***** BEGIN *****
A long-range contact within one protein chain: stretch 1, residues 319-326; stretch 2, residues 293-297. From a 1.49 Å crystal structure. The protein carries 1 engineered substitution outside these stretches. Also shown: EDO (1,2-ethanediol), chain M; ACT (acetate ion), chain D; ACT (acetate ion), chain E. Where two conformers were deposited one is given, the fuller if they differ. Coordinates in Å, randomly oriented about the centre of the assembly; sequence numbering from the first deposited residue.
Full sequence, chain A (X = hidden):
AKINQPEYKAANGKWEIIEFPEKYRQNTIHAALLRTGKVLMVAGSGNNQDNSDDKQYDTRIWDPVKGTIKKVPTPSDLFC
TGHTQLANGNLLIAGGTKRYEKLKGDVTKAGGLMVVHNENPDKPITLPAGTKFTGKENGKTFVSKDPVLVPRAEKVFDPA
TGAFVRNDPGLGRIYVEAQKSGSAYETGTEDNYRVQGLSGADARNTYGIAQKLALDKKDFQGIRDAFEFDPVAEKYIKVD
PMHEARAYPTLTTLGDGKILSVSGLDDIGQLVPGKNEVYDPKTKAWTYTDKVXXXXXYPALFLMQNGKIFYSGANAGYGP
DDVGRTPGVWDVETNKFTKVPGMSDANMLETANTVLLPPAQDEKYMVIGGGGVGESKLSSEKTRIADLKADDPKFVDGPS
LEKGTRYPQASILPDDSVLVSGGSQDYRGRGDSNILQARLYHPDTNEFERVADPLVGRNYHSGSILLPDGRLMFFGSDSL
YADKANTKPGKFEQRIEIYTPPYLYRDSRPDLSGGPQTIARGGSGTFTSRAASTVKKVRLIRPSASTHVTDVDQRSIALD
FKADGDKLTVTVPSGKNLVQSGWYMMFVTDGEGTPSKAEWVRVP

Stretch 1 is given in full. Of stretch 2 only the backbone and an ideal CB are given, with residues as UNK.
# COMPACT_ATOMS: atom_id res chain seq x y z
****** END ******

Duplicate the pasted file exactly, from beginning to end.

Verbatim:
A long-range contact within one protein chain: stretch 1, residues 319-326; stretch 2, residues 293-297. From a 1.49 Å crystal structure. The protein carries 1 engineered substitution outside these stretches. Also shown: EDO (1,2-ethanediol), chain M; ACT (acetate ion), chain D; ACT (acetate ion), chain E. Where two conformers were deposited one is given, the fuller if they differ. Coordinates in Å, randomly oriented about the centre of the assembly; sequence numbering from the first deposited residue.
Full sequence, chain A (X = hidden):
AKINQPEYKAANGKWEIIEFPEKYRQNTIHAALLRTGKVLMVAGSGNNQDNSDDKQYDTRIWDPVKGTIKKVPTPSDLFC
TGHTQLANGNLLIAGGTKRYEKLKGDVTKAGGLMVVHNENPDKPITLPAGTKFTGKENGKTFVSKDPVLVPRAEKVFDPA
TGAFVRNDPGLGRIYVEAQKSGSAYETGTEDNYRVQGLSGADARNTYGIAQKLALDKKDFQGIRDAFEFDPVAEKYIKVD
PMHEARAYPTLTTLGDGKILSVSGLDDIGQLVPGKNEVYDPKTKAWTYTDKVXXXXXYPALFLMQNGKIFYSGANAGYGP
DDVGRTPGVWDVETNKFTKVPGMSDANMLETANTVLLPPAQDEKYMVIGGGGVGESKLSSEKTRIADLKADDPKFVDGPS
LEKGTRYPQASILPDDSVLVSGGSQDYRGRGDSNILQARLYHPDTNEFERVADPLVGRNYHSGSILLPDGRLMFFGSDSL
YADKANTKPGKFEQRIEIYTPPYLYRDSRPDLSGGPQTIARGGSGTFTSRAASTVKKVRLIRPSASTHVTDVDQRSIALD
FKADGDKLTVTVPSGKNLVQSGWYMMFVTDGEGTPSKAEWVRVP

Stretch 1 is given in full. Of stretch 2 only the backbone and an ideal CB are given, with residues as UNK.
# COMPACT_ATOMS: atom_id res chain seq x y z